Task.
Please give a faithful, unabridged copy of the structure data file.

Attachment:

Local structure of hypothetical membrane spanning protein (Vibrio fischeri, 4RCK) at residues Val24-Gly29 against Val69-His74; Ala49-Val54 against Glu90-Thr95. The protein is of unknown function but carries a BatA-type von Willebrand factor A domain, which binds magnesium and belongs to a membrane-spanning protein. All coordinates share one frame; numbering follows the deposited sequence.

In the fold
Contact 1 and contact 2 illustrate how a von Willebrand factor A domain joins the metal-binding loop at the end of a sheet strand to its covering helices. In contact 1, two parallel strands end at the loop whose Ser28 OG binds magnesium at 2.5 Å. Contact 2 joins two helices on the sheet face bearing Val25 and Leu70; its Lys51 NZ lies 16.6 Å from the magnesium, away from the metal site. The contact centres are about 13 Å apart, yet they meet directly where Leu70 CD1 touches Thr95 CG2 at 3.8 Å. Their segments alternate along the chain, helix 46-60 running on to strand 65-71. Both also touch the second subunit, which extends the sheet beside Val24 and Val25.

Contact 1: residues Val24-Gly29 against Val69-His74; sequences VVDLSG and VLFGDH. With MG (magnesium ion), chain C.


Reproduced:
Local structure of hypothetical membrane spanning protein (Vibrio fischeri, 4RCK) at residues Val24-Gly29 against Val69-His74; Ala49-Val54 against Glu90-Thr95. The protein is of unknown function but carries a BatA-type von Willebrand factor A domain, which binds magnesium and belongs to a membrane-spanning protein. All coordinates share one frame; numbering follows the deposited sequence.

In the fold
Contact 1 and contact 2 illustrate how a von Willebrand factor A domain joins the metal-binding loop at the end of a sheet strand to its covering helices. In contact 1, two parallel strands end at the loop whose Ser28 OG binds magnesium at 2.5 Å. Contact 2 joins two helices on the sheet face bearing Val25 and Leu70; its Lys51 NZ lies 16.6 Å from the magnesium, away from the metal site. The contact centres are about 13 Å apart, yet they meet directly where Leu70 CD1 touches Thr95 CG2 at 3.8 Å. Their segments alternate along the chain, helix 46-60 running on to strand 65-71. Both also touch the second subunit, which extends the sheet beside Val24 and Val25.

Contact 1: residues Val24-Gly29 against Val69-His74; sequences VVDLSG and VLFGDH. With MG (magnesium ion), chain C.